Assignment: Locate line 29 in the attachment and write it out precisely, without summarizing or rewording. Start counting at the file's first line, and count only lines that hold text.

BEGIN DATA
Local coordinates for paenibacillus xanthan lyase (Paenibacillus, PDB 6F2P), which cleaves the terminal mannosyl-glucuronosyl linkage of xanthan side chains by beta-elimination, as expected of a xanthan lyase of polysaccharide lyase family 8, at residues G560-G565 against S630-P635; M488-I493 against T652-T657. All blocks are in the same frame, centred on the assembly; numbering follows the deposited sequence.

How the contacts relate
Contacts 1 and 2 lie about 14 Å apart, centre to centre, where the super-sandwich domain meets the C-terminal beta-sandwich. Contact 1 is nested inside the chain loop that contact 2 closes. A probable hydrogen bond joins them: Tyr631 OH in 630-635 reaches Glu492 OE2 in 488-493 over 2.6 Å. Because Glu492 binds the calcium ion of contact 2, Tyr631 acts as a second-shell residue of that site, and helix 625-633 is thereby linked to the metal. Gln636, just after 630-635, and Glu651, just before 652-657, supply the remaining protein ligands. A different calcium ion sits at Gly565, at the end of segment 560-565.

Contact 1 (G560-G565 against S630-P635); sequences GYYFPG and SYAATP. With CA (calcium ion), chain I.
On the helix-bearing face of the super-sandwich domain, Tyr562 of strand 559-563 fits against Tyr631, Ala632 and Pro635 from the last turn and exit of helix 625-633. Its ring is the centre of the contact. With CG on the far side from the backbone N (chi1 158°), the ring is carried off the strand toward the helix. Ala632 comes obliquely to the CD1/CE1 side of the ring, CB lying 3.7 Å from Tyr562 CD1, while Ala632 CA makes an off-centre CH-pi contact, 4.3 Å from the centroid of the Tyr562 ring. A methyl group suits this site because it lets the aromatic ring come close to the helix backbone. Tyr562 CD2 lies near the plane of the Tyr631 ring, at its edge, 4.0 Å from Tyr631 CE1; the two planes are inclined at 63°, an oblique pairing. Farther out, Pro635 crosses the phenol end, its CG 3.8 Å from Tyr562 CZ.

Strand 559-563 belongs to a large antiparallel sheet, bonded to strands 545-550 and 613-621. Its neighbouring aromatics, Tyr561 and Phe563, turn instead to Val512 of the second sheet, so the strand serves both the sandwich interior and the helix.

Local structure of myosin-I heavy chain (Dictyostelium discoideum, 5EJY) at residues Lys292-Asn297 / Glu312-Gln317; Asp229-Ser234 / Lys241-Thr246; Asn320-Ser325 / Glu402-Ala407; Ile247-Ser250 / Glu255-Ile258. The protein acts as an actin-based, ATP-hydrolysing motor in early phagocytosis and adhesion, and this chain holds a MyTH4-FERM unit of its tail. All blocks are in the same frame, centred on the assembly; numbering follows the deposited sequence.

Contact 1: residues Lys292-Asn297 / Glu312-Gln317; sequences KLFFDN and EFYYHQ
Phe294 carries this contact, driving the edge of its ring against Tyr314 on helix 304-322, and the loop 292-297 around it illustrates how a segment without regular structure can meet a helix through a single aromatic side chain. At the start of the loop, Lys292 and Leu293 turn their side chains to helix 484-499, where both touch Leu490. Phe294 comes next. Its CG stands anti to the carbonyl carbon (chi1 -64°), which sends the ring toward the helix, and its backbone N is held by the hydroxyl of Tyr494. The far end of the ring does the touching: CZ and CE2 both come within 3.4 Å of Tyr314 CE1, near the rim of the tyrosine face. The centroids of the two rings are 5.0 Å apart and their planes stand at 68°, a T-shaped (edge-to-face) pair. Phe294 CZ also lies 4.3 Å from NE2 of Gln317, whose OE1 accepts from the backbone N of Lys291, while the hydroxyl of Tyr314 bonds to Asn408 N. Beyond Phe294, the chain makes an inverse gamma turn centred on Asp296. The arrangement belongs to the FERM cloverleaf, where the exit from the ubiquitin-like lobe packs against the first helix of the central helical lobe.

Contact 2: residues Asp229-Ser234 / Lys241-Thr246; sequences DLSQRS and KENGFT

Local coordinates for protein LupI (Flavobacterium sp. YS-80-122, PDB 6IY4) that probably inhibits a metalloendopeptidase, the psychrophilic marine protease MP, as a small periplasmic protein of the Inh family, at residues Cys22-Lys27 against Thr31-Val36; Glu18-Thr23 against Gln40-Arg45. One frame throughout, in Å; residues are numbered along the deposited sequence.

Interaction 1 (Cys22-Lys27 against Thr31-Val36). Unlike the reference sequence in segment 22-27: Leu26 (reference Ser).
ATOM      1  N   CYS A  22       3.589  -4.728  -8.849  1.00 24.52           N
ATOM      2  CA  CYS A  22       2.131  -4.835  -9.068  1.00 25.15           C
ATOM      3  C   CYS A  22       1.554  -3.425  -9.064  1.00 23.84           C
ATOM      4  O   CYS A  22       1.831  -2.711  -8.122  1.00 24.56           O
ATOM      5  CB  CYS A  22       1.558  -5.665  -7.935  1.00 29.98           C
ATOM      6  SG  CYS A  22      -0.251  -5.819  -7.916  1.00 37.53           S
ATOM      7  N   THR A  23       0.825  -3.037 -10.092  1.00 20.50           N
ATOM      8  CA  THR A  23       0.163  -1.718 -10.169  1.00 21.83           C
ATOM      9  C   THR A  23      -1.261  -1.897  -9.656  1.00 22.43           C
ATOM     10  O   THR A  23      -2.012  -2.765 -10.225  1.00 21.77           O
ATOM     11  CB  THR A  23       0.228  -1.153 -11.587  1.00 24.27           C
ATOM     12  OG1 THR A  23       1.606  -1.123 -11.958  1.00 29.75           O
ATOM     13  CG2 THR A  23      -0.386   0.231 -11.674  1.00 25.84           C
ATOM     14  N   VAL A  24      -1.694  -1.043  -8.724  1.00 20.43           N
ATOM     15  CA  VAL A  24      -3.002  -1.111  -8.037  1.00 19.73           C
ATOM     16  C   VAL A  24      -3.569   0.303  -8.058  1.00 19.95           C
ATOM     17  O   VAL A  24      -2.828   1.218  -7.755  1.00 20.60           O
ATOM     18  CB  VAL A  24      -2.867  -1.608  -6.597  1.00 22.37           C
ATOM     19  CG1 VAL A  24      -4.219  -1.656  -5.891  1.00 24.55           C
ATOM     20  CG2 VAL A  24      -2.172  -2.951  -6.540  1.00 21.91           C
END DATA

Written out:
ATOM     17  O   VAL A  24      -2.828   1.218  -7.755  1.00 20.60           O